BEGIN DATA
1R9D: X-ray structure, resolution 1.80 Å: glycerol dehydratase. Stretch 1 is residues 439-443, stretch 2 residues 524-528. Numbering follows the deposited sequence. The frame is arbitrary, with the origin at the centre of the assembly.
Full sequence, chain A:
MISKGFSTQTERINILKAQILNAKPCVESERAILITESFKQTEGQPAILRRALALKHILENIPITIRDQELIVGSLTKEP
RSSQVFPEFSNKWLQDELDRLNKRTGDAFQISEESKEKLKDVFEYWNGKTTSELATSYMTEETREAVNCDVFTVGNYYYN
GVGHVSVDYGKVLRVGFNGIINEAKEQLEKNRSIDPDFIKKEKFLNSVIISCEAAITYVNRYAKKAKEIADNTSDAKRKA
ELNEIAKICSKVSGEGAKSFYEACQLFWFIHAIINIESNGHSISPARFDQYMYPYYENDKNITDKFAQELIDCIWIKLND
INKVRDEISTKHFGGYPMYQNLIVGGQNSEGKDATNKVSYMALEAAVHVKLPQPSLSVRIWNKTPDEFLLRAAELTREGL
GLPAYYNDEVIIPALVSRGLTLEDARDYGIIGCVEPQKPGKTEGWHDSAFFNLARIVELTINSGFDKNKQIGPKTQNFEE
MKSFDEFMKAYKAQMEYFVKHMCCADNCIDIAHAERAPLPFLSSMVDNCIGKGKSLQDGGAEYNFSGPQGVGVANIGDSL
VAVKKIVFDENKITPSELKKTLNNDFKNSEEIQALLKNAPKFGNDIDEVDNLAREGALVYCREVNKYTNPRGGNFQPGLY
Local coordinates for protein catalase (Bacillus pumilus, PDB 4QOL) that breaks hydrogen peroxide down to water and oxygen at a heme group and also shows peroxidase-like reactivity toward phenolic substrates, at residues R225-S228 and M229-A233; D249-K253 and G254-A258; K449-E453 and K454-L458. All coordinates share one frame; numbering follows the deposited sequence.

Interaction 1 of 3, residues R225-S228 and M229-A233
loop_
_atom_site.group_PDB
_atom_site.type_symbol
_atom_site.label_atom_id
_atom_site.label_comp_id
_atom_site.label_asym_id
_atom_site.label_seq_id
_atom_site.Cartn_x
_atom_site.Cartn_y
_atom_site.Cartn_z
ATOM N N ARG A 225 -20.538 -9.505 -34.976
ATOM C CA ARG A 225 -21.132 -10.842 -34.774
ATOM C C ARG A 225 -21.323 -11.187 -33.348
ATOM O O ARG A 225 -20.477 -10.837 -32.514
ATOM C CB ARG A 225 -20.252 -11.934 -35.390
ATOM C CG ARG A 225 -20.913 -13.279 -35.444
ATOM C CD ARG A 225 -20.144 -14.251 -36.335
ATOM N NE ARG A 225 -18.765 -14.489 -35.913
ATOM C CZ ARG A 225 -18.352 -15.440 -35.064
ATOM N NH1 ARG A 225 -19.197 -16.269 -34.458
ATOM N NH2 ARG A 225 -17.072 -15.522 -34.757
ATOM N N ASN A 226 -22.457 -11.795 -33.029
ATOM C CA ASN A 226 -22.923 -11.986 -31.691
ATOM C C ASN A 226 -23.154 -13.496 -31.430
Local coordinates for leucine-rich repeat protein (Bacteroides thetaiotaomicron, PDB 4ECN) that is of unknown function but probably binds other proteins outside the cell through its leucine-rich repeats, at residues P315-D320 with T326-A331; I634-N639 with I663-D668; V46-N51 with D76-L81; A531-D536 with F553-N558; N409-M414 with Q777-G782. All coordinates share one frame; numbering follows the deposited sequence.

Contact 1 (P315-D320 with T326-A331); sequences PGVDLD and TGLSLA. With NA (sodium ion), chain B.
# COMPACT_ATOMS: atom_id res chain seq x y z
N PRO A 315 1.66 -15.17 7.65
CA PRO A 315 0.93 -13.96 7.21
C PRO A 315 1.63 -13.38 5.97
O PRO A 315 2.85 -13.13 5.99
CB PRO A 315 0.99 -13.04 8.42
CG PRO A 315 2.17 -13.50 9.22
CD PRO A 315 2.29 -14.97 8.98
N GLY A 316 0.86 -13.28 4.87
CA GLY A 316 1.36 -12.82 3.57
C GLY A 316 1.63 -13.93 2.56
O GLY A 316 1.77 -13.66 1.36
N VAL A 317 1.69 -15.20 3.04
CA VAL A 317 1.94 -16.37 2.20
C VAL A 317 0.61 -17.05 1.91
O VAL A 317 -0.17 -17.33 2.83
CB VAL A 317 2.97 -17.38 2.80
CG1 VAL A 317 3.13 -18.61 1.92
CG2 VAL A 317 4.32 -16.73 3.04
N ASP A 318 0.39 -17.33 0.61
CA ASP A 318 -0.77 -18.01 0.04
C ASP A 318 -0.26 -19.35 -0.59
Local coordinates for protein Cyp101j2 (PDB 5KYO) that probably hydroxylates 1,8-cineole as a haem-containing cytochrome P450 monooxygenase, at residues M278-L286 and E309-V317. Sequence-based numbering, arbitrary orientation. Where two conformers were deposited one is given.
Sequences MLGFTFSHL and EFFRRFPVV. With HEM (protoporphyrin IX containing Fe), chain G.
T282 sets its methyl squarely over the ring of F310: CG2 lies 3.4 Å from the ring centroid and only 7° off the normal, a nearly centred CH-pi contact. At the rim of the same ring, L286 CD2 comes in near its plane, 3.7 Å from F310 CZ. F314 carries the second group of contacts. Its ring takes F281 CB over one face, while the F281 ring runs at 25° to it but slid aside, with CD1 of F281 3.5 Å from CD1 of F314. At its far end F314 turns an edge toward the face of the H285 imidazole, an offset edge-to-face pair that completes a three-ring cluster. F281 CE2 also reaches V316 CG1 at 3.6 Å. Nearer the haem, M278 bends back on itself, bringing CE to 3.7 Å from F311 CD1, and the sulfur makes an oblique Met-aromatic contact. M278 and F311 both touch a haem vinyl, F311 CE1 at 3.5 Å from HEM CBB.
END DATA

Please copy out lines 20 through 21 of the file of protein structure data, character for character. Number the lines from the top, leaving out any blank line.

_atom_site.Cartn_x
_atom_site.Cartn_y